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Use of “global” keyword in Python


What I understand from reading the documentation is that Python has a separate namespace for functions, and if I want to use a global variable in that function, I need to use global.

I’m running Python 2.7 and ran this little test.

>>> sub = ['0', '0', '0', '0']
>>> def getJoin():
...     return '.'.join(sub)
>>> getJoin()

Even without global, it appears that everything are running smoothly. Without any difficulty, I was able to access global variables.

Is there anything I’m overlooking? The following is also taken from the Python documentation:

While formal parameters and class definition make sense to me, I’m stumped by the loop control target and function definition restrictions.

Asked by nik

Solution #1

The keyword global is only helpful in a local context to update or create global variables, while generating global variables is rarely a suitable option.

def bob():
    me = "locally defined"    # Defined only in local context

print(me)     # Asking for a global variable

As a result of the preceding, you will be able to:

locally defined
Traceback (most recent call last):
  File "", line 9, in <module>
NameError: name 'me' is not defined

The variable will become available “outside” the scope of the function if you use the global statement, essentially making it a global variable.

def bob():
    global me
    me = "locally defined"   # Defined locally but declared as global

print(me)     # Asking for a global variable

As a result of the code above, you will receive:

locally defined
locally defined

You could also use global to define functions, classes, or other objects in a local environment due to the nature of Python. Although I would advise against it because if something goes wrong or needs debugging, it can be a nightmare.

Answered by unode

Solution #2

While you can access global variables without using the global keyword, you must use the global keyword to edit them. Consider the following scenario:

foo = 1
def test():
    foo = 2 # new local foo

def blub():
    global foo
    foo = 3 # changes the value of the global foo

You’re simply accessing the list sub in your scenario.

Answered by Ivo Wetzel

Solution #3

The distinction between accessing the name and tying it to a scope is this.

You have access to both global and local scope if you’re only looking for a variable to read its value.

If you assign to a variable whose name isn’t in local scope, you’re binding that name into this scope (and hiding any global names that have the same name).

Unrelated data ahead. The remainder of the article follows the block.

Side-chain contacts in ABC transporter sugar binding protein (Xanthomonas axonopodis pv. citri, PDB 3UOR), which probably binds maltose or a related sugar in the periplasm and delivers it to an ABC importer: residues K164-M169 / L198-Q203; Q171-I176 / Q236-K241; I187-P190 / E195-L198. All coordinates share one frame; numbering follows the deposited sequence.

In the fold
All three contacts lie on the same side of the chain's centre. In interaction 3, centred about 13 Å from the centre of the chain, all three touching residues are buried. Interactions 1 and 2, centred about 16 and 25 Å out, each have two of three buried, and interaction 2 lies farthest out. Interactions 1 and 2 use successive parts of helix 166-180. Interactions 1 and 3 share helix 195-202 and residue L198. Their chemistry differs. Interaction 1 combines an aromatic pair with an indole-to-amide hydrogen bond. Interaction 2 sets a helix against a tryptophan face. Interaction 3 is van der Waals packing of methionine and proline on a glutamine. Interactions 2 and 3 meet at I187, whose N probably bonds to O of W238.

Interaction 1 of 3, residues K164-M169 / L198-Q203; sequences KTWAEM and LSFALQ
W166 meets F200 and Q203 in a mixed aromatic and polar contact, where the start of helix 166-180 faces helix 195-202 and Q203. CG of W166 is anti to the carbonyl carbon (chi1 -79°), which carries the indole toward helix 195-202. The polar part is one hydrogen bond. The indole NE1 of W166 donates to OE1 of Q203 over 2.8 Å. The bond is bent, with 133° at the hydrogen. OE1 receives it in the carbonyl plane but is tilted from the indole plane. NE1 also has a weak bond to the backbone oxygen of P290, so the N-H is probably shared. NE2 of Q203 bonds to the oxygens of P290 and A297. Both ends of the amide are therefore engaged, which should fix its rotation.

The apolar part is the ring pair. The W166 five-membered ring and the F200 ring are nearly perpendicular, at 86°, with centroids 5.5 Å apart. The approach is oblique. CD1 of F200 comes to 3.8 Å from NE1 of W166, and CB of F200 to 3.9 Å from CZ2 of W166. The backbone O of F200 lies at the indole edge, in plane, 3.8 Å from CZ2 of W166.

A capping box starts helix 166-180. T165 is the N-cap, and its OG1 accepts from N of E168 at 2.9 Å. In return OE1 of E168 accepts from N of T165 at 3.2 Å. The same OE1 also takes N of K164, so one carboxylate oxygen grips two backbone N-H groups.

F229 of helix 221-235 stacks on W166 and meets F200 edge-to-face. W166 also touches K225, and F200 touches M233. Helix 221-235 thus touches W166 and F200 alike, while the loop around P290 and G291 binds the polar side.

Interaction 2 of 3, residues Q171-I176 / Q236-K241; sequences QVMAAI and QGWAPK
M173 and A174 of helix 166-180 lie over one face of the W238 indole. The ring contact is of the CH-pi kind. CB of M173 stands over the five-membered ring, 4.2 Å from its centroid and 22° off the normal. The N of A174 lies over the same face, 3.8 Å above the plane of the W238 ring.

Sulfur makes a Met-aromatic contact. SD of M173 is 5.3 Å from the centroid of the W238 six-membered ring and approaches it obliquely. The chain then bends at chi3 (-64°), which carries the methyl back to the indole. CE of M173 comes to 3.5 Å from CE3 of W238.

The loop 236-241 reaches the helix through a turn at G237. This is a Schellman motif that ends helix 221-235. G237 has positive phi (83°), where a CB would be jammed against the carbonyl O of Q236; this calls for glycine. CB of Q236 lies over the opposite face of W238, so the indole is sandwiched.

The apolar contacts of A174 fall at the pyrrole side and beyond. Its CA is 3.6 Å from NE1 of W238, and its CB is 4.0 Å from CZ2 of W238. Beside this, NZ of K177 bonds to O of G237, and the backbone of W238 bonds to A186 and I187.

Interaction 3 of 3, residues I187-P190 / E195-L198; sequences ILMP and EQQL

If you wish to assign to the global name, you must tell the parser to utilize it instead of binding a new local name, which is what the ‘global’ keyword accomplishes.

Binding anywhere within a block enables the name to be bound everywhere in that block, which can have some strange results (e.g. UnboundLocalError suddenly appearing in previously working code).

>>> a = 1
>>> def p():
    print(a) # accessing global scope, no binding going on
>>> def q():
    a = 3 # binding a name in local scope - hiding global
>>> def r():
    print(a) # fail - a is bound to local scope, but not assigned yet
    a = 4
>>> p()
>>> q()
>>> r()
Traceback (most recent call last):
  File "<pyshell#35>", line 1, in <module>
  File "<pyshell#32>", line 2, in r
    print(a) # fail - a is bound to local scope, but not assigned yet
UnboundLocalError: local variable 'a' referenced before assignment

Answered by pycruft

Solution #4

The other responses provide answers to your question. Another thing to remember about names in Python is that they are either local or global depending on the scope.

Consider the following scenario:

value = 42

def doit():
    print value
    value = 0

print value

You can probably guess that the value = 0 statement will be assigning to a local variable and not affect the value of the same variable declared outside the doit() function. You might be even more astonished to learn that the code above doesn’t work. The statement print value inside the function produces an UnboundLocalError.

The reason for this is that Python has observed that you assign the name value somewhere in the function, and value is nowhere declared global. As a result, it’s a local variable. When you try to print it, though, you’ll notice that the local name hasn’t been defined yet. In this scenario, unlike some other languages, Python does not fall back to looking for the name as a global variable. You can’t access a global variable if a local variable with the same name has been defined elsewhere in the function.

Answered by kindall

Solution #5

There is a distinction between accessing a name and assigning a name. In your case, you’re simply looking for a name.

Unless you define a variable global, it is assumed to be local when you assign to it within a function. It is considered to be global in the absence of that.

>>> x = 1         # global 
>>> def foo():
        print x       # accessing it, it is global

>>> foo()
>>> def foo():   
        x = 2        # local x
        print x 

>>> x            # global x
>>> foo()        # prints local x

Answered by user225312

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